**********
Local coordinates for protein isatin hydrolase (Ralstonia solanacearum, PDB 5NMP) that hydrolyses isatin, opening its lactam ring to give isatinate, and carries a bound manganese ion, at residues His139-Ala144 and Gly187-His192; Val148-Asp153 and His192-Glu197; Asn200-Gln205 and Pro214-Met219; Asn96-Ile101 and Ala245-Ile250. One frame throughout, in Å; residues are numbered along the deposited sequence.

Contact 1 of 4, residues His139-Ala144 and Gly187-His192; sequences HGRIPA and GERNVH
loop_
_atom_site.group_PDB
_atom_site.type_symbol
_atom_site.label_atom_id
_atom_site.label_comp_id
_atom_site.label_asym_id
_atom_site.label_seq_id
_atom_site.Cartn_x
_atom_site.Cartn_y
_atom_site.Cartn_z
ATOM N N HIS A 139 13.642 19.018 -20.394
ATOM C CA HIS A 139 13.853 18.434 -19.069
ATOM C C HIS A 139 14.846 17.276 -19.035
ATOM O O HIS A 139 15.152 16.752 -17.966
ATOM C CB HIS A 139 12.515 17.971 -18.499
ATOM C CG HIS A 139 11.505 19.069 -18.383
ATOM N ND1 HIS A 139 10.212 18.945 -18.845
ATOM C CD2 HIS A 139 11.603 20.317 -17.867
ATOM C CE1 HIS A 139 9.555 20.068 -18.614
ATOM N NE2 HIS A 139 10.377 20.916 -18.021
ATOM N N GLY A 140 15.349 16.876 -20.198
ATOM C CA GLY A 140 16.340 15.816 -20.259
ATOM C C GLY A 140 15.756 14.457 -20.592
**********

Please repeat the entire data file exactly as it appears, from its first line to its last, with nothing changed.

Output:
Local coordinates for protein isatin hydrolase (Ralstonia solanacearum, PDB 5NMP) that hydrolyses isatin, opening its lactam ring to give isatinate, and carries a bound manganese ion, at residues His139-Ala144 and Gly187-His192; Val148-Asp153 and His192-Glu197; Asn200-Gln205 and Pro214-Met219; Asn96-Ile101 and Ala245-Ile250. One frame throughout, in Å; residues are numbered along the deposited sequence.

Contact 1 of 4, residues His139-Ala144 and Gly187-His192; sequences HGRIPA and GERNVH
loop_
_atom_site.group_PDB
_atom_site.type_symbol
_atom_site.label_atom_id
_atom_site.label_comp_id
_atom_site.label_asym_id
_atom_site.label_seq_id
_atom_site.Cartn_x
_atom_site.Cartn_y
_atom_site.Cartn_z
ATOM N N HIS A 139 13.642 19.018 -20.394
ATOM C CA HIS A 139 13.853 18.434 -19.069
ATOM C C HIS A 139 14.846 17.276 -19.035
ATOM O O HIS A 139 15.152 16.752 -17.966
ATOM C CB HIS A 139 12.515 17.971 -18.499
ATOM C CG HIS A 139 11.505 19.069 -18.383
ATOM N ND1 HIS A 139 10.212 18.945 -18.845
ATOM C CD2 HIS A 139 11.603 20.317 -17.867
ATOM C CE1 HIS A 139 9.555 20.068 -18.614
ATOM N NE2 HIS A 139 10.377 20.916 -18.021
ATOM N N GLY A 140 15.349 16.876 -20.198
ATOM C CA GLY A 140 16.340 15.816 -20.259
ATOM C C GLY A 140 15.756 14.457 -20.592